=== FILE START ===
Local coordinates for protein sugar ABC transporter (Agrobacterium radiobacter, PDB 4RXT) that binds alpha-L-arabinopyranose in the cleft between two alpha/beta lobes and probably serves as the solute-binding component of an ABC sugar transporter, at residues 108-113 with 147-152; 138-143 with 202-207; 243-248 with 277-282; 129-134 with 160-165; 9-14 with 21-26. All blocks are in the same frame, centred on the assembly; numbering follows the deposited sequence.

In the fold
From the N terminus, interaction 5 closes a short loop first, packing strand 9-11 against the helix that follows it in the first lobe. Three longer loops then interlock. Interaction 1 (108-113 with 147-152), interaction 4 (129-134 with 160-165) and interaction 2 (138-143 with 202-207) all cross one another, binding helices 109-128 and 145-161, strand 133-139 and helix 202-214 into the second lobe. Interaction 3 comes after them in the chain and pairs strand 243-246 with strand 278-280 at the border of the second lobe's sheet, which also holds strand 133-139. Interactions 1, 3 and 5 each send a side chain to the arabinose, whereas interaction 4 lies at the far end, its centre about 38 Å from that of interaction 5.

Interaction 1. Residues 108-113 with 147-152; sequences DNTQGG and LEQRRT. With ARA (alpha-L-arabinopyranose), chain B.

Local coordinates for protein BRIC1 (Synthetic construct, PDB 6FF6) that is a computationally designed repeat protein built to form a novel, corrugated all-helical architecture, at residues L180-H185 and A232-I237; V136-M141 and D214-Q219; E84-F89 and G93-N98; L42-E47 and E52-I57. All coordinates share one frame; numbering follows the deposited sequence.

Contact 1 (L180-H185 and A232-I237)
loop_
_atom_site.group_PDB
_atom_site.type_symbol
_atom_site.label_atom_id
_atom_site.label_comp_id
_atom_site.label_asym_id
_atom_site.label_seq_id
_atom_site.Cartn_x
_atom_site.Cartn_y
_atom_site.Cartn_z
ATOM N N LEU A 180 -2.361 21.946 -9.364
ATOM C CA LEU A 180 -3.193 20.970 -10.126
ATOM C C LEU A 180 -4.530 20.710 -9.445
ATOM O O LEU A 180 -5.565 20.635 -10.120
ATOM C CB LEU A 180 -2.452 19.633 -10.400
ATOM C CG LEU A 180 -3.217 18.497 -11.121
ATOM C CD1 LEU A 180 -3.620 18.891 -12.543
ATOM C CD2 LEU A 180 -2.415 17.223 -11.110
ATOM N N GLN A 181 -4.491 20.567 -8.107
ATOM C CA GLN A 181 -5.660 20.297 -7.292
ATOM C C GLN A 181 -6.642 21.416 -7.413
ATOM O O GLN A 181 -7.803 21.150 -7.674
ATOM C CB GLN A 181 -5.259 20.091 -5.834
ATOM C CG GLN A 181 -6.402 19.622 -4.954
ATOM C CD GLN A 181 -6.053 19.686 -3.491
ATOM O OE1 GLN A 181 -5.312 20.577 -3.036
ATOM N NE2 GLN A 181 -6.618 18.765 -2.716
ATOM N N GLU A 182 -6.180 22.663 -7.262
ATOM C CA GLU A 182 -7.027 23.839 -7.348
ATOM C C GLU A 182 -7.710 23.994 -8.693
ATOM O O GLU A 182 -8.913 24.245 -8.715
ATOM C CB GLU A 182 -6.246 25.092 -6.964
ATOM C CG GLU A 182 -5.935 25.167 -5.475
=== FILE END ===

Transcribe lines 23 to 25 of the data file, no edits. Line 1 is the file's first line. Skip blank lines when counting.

ATOM C CD1 LEU A 180 -3.620 18.891 -12.543
ATOM C CD2 LEU A 180 -2.415 17.223 -11.110
ATOM N N GLN A 181 -4.491 20.567 -8.107